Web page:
Learning to play a musical instrument can be another great way to practice self-discipline. The focus, repetition, and application required in learning to play an instrument is invaluable. Achieving self-discipline in any one area of your life re-programs your mind to choose what is right, rather than what is easy.

Create Your Mindset for Self-Discipline

Get inspiration from those you admire. There are so many inspirational people i the world today and from throughout history. read books by or about these people and draw inspiration from them. Sporting greats such as Muhammad Ali, Michael Jordan, Gary player. Great leaders throughout history; Alexander the Great, Winston Churchill. Philosophers such as Aristotle who said:

“We are what we repeatedly do. Excellence then is not an act, but a habit”.

Visualise the Rewards

There is nothing more gratifying than accomplishing your goals. Practice the technique that high achievers and top athletes do and practice projecting yourself in to the future with your imagination. Visualise your desired outcome. See how your life can be different, hear how differently you talk about your self and how others do, feel how rewarding it is and the countless benefits you will enjoy. Remind yourself what it takes to get there.

The Benefits
It helps build self-confidence.
You accomplish more, and are therefore more productive.
You are able to maintain a higher tolerance for frustration, obstacles and negative emotions.
Allows you to obtain better health, better finances and a good work ethic.
You are able to reach your most difficult goals more efficiently.
The more disciplined you become, the easier life gets.
If we are to be masters of our own destiny, we must develop self-discipline and self-control. By focusing on long-term benefits instead of short-term discomfort, we can encourage ourselves to develop of self-discipline. Ultimately our health and happiness depend on it.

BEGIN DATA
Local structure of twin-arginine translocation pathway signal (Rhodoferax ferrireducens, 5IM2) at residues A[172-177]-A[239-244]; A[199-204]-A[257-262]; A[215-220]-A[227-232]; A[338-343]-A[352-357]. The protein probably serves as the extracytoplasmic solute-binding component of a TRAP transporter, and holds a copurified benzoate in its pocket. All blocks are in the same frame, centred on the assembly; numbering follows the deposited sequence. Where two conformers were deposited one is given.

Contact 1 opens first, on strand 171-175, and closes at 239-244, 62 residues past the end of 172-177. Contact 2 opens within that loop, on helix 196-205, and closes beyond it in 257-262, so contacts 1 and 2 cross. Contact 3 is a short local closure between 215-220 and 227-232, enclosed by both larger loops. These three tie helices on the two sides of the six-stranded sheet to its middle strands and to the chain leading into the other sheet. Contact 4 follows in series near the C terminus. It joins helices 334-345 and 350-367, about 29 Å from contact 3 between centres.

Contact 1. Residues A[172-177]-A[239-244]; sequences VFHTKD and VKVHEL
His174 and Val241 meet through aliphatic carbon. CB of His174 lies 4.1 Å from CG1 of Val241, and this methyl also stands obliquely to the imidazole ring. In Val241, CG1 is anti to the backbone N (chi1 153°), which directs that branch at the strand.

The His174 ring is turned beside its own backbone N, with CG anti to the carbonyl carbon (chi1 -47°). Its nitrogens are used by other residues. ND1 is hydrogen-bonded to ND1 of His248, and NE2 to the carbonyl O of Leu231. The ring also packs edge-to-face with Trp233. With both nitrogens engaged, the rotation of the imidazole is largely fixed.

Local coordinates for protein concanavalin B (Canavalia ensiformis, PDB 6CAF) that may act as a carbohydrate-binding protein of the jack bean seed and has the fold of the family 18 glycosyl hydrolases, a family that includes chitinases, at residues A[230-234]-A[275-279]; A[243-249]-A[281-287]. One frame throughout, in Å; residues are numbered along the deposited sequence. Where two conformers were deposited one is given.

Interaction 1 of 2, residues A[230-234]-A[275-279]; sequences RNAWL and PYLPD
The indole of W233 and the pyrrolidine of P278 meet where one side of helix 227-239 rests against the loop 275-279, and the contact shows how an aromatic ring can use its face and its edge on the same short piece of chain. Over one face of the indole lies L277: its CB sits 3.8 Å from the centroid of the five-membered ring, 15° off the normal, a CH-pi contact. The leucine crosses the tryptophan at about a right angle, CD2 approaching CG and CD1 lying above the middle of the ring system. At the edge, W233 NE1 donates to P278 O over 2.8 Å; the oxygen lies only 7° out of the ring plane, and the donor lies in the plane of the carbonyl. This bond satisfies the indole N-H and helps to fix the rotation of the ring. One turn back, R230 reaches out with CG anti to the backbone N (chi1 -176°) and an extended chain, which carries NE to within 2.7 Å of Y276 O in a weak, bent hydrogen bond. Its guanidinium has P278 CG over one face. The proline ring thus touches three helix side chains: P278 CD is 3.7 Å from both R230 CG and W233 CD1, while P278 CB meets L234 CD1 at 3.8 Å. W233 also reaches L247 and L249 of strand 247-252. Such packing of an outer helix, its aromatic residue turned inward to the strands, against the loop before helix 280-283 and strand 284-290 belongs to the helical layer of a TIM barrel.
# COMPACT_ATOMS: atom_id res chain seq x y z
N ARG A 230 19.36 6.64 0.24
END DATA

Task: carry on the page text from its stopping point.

If you would like to join my online goal setting workshop group then drop me an email on simon@simonmaryan.com and take advantage of a free 20 minute strategy session with me and find out how you can build your self discipline and achieve your goals.

Here’s to your increased success, health and happiness

Simon

Create The Life you Want


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Every now and again life bares it’s teeth and bites you in the arse with them and that’s ok, because it gives you an opportunity to prove to yourself that you are made of tougher stuff, you are bolder, you are braver than you realised and that you can achieve so much more.

Today is a new day and a fresh opportunity to make a bold move in your life!! How you approach today makes all the difference in how it ends, it is your mindset, your attitude, your perceptions that make it what it is. So, face it with courage, faith in yourself and a can-do attitude and make a choice to create a shift in your health, career, relationships, and all those decisions in your life that you have been putting off.

We all need a dream yet when you have a dream that doesn’t need any help from others, then your dream is not big enough! Dream big and look for help and support from like minded people that can help you grow and shift up to the next level. Work for your own success not someone else’s, there are plenty of people doing that already!

When you commit to being a powerful force for good, for yourself as well as other people and a positive agent of change in the world, you will be surprised at what can happen. Have some fun and expand your capacity to dream, believe, create and learn to say no, no way, and no thank-you to requests that steal your time and the ability to choose and create a more expansive future for yourself. Life is way to short and precious to allow that to happen in your life.

So get up, wake up and get out of your own way and refuse to replay a past that you can not relive or change, or a future that you can not see or control. Be present, grounded and decide to create a life that you love! You deserve to be happy and enjoy your life.

Keys To Successful Fatloss Part 2: Self Perception


The Effects of Cortisol On our Mind and Body


Depression

Over the last few months, I have been working more and more with stressed out people. I have been stunned at the age range to be honest as they have ranged from 10 – 80 years old.

I began to notice the increase early this year when many people started being made redundant in the Oil and Gas Industry in Aberdeen, where I am based. The downturn has created a huge amount of uncertainty which has lead to people feeling nervous, anxious, stressed and depressed and the knock on effects are quite significant. Many of my clients this year, on top of the initial stress have become insomniacs, they have either lost or gained large amounts of weight, have unexplained aches and pains, erratic mood swings, failed relationships…the list goes on.